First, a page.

Which methods exist to animate a cartoon in latex and convert it into a video format like .mp4?

2 Answers 2


Creating an animation as multi-page PDF

One possibility to create a multi-page PDF with an animation is to use beamer. With its ability to use overlays it is easy to create image sequences like the following example:


\setbeamertemplate{navigation symbols}{}



    \begin{tikzpicture}[remember picture, overlay]

        \foreach \x in {0,5,...,180}{


                    (-3.7+\thepage/\insertdocumentendpage*18, 0.6) .. controls 
                    (-3.7+\thepage/\insertdocumentendpage*18, 0.6) and 
                    (-3.5+\thepage/\insertdocumentendpage*18, -0.5) .. 
                    (-1.5+\thepage/\insertdocumentendpage*18, {sin(\x)-2});


        \shade[ball color=red] (-3.7+\thepage/\insertdocumentendpage*18,1.4) ellipse (0.5 and 0.9);     





Converting the multipage PDF into a movie

To convert a multi-page pdf one can for example use the following bash script. It uses the convert command from ImageMagick, the Handbreak video transcoder and the video and audio software ffmpeg.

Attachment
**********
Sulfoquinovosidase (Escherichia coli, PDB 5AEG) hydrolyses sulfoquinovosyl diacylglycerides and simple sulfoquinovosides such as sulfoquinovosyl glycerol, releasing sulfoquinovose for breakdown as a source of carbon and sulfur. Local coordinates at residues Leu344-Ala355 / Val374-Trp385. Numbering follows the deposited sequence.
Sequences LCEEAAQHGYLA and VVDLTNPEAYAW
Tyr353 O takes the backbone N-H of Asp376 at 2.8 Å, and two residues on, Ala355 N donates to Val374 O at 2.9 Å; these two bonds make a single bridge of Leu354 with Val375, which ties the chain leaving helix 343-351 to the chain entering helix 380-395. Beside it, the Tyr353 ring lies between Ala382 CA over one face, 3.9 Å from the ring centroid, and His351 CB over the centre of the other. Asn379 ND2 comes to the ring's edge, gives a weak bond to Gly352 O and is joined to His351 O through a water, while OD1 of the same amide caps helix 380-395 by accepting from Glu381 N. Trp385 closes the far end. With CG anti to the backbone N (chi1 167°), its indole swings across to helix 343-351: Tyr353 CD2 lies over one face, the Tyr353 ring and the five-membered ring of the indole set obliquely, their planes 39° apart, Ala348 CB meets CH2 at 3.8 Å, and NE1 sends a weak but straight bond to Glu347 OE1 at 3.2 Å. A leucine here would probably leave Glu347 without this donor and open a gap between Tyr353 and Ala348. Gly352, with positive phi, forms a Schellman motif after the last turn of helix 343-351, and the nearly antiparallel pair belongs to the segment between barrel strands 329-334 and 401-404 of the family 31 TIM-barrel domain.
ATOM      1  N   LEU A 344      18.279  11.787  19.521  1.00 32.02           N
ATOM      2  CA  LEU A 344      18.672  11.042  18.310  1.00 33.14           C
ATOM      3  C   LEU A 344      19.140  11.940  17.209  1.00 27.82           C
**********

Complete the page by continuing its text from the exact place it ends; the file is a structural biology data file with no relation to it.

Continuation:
# clean up old video
rm test.mp4

# convert to png images
# is called something different in windows, `magick convert` ?
convert -density 160 test.pdf test.png

# convert to video
# modify -r 10 to adjust the speed in which the individual images are shown
# combine the video with music starting at second 16: -ss 00:00:16 -i FunnyMusic.mp3  
ffmpeg -r 10 -ss 00:00:00 -i test-%d.png -ss 00:00:16 -i FunnyMusic.mp3 -shortest test_raw.mp4

# repair video, add preview image etc.
HandBrakeCLI --crop 0:0:0:0 -i test_raw.mp4 -o test.mp4

# clean up
rm test-*.png
rm test_raw.mp4

# view :)
open test.mp4


enter image description here


An example of some animated cartoon scenes, most using the same technique as described above, can be found at https://vimeo.com/305374856

enter image description here

(the source code is available from https://github.com/samcarter/Extravanganza2018)

  • 2
    Impressive... impressive... CRAZY!
    – Daniel
    Commented Dec 9, 2018 at 23:10

I've written a conversion script which takes a tikz animation and converts it to a mp4 file. It does so by manipulating the TeX source to set the snapshot functionality of tikz for each frame of the animation and then let TeX render them. The output is then converted to png with imagemagick and finally joined with fmmpeg. I've done quite a lot of optimisation (parallel execution of the TeX processes) and used it a couple of times myself. Feel free to check it out: https://github.com/nitardus/tikz2mp4

EDIT: Just in case, here is a simplified verson of the script:

#! /usr/bin/perl
use v5.14;
use strict; use warnings;
use Cwd;
use File::Spec;
use File::Temp;

my $duration = 5.5; # length of your animation (in seconds);
my $fps = 25;       # frameratr
my $density = 300;  # resolution
my $texcommand = 'lualatex';
my $videolib   = 'libx264';

my $dir = getcwd();
my $tempdir = File::Temp->newdir();